Note from BW of Brazil: Well, unless you’ve been living under a rock for the past few weeks, you know that most everything that on the news and front of newspapers and magazines these days is the so-called Covid-19, or the coronavirus. Don’t get me wrong, I DO understand the necessity of the latest information, but at a certain point I also see the media’s constant focus on this as a method of fear-mongering, hysteria creation and overkill. The bottom line here is, if one doesn’t have a very weakened immune system, takes precautions such as washing one’s hands, this thing doesn’t have to be made into a health tsunami.
It’s funny, well, maybe ironic would be a better choice of words for purposes of clarity here, but people who tend to look beyond the mainstream news as their source of information have been saying for years that something major would probably happen under the Donald Trump Administration, and this just might be it. Call me the conspiracy theorist, but don’t be surprised if The Donald doesn’t take advantage of this emergency to implement more policies that, on the one hand are designed to protect Americans, on the other hand will also strike down more American freedoms and liberties, and default, what gets pushed in the US will eventually make its ways to other nations. You all do remember everything George W. Bush did after September 11th in the name of security and the “War on Terror”, right? If you don’t know, maybe you should look it up.
Anyway, the effect on Brazil is slowly starting to ramp up. Last week, I remember seeing very few people wearing masks on the streets of São Paulo, and of the ocassional mask that I saw, it seemed that persons of Asian descent were much more likely to wear masks than white, black and mixed Brazilians. In the past two days, I’ve noticed a rising number of people I would describe as white wearing masks in the streets, but as I reported to a friend earlier today, I had yet to see any black people wearing masks.
But wouldn’t you know it, the moment I got off a bus on my morning commute, I saw the first black woman/person I’d seeing with the white mask covering her mouth. And as the day went on, I counted, another four black people, all women, wearing masks. I’m not gonna make this bigger than it is, after all, in a city like São Paulo with a population of around 11-12 people people, seeing about 20-25 people wearing masks per day is no cause for alarm, even if I were to increase this figure 100 times. But it’s still a noticeable change to what one usually sees.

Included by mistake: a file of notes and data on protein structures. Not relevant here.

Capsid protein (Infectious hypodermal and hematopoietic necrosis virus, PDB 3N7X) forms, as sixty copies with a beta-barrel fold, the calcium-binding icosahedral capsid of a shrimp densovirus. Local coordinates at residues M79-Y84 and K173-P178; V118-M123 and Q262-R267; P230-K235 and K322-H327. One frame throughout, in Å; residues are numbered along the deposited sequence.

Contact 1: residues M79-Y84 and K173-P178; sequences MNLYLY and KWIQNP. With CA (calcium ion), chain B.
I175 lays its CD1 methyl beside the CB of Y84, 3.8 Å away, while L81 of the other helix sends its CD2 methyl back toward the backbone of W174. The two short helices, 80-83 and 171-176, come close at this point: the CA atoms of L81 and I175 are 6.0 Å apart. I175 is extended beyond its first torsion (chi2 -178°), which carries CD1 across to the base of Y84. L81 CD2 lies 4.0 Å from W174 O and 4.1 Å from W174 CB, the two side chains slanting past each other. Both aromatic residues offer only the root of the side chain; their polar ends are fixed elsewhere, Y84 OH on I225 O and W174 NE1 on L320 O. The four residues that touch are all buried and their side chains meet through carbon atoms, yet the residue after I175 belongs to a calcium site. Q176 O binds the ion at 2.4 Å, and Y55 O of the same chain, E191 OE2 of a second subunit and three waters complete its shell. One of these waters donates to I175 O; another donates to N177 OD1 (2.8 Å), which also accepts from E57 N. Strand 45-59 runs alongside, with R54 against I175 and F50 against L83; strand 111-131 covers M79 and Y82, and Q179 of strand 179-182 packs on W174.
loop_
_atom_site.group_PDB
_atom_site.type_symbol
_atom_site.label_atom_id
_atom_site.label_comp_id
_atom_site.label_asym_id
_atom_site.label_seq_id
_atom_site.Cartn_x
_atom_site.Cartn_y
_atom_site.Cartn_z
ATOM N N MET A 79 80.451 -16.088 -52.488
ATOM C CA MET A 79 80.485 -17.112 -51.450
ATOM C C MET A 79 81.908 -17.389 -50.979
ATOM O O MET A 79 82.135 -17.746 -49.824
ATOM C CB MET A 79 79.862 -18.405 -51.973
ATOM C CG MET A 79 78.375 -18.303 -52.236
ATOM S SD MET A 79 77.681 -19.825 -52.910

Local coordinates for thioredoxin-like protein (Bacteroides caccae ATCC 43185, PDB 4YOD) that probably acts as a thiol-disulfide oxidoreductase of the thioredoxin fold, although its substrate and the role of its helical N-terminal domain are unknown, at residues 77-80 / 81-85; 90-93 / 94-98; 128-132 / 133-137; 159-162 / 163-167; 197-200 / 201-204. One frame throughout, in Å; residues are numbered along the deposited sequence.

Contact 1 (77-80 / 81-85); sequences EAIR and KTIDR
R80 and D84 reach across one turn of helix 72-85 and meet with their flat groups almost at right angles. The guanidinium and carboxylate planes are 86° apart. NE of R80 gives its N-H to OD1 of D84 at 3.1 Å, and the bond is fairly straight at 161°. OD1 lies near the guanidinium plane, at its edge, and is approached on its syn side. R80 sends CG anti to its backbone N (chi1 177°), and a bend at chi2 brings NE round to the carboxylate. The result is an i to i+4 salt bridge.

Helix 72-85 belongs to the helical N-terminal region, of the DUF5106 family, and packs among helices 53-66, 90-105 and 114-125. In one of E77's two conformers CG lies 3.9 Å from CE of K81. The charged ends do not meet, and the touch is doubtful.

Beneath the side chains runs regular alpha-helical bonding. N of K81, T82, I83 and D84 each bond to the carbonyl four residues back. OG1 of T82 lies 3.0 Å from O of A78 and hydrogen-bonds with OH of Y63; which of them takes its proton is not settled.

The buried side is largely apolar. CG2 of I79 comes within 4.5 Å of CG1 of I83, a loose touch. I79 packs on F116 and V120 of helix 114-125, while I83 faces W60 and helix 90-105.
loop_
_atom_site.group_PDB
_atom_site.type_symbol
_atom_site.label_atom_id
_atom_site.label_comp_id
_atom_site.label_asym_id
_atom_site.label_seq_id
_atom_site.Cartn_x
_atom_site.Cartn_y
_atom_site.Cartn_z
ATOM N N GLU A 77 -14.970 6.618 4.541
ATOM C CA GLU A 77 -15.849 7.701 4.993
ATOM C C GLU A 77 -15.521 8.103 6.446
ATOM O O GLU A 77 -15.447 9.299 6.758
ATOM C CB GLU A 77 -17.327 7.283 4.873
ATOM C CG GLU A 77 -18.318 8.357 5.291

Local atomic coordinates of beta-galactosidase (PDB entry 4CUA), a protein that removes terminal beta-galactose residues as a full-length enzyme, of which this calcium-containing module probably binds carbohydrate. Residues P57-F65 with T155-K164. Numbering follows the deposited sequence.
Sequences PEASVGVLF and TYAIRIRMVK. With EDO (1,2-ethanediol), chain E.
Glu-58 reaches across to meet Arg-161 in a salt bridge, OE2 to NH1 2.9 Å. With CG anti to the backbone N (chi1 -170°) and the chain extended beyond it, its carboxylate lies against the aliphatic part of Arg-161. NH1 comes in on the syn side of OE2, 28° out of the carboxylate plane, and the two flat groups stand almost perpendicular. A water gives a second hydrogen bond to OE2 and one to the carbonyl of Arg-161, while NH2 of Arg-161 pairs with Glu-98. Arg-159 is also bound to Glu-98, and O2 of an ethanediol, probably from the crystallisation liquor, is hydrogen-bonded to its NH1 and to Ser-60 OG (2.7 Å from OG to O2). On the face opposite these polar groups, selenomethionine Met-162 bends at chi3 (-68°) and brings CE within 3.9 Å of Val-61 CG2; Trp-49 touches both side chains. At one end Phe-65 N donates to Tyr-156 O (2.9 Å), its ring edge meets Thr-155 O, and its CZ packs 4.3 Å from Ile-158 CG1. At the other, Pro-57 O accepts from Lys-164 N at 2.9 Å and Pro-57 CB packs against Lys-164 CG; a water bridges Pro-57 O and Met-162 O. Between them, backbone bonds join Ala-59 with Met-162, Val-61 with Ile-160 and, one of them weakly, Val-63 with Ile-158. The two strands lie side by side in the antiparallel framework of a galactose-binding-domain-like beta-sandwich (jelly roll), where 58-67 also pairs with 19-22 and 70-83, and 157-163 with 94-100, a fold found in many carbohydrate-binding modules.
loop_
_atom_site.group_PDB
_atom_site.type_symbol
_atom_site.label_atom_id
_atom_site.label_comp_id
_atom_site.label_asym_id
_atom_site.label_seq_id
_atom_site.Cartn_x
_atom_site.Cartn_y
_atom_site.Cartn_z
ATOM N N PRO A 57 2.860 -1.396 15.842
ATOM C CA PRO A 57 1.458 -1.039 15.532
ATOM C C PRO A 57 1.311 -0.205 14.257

With that said, as this blog discusses Brazil from the perspective of race, I was curious as to how the alarm over this latest virus could be broken down in terms of race. The thing I heard in terms of race was the idea that Africans were somehow immune to the virus. When a colleague first said this to me last week, I pondered the possibility for a split second before I shrugged it off as ridiculous. Not only is this idea not true, but you got the world’s number pusher of vaccines, Bill Gates, out here telling us that the virus could hit Africa worse than China and eventually lead to 10 millions deaths. Thanks for spreading more panic Mr. Gates.
I’m not gonna get into the doom and gloom aspect of this but I look at the whole thing a little different than most, but I do want to consider how this virus could mean very different things for Brazilians depending if they happen to fall on the white or non-white side of the racial fence. What do race have to do with it? In fact, we still can’t really answer that question sufficiently, but we can look and see how the status of Brazil’s health care system could help us face some realities that once again show us skin color factors into almost any social issue when dealing with this country.
With barely viable containment, Covid-19 impacts the lives of blacks more
Eight out of ten SUS patients declare themselves black; investments in the sector have been frozen for 20 years
By Juca Guimarães; Editing: Simone Freire and Pedro Borges, Photo: Sandro Barros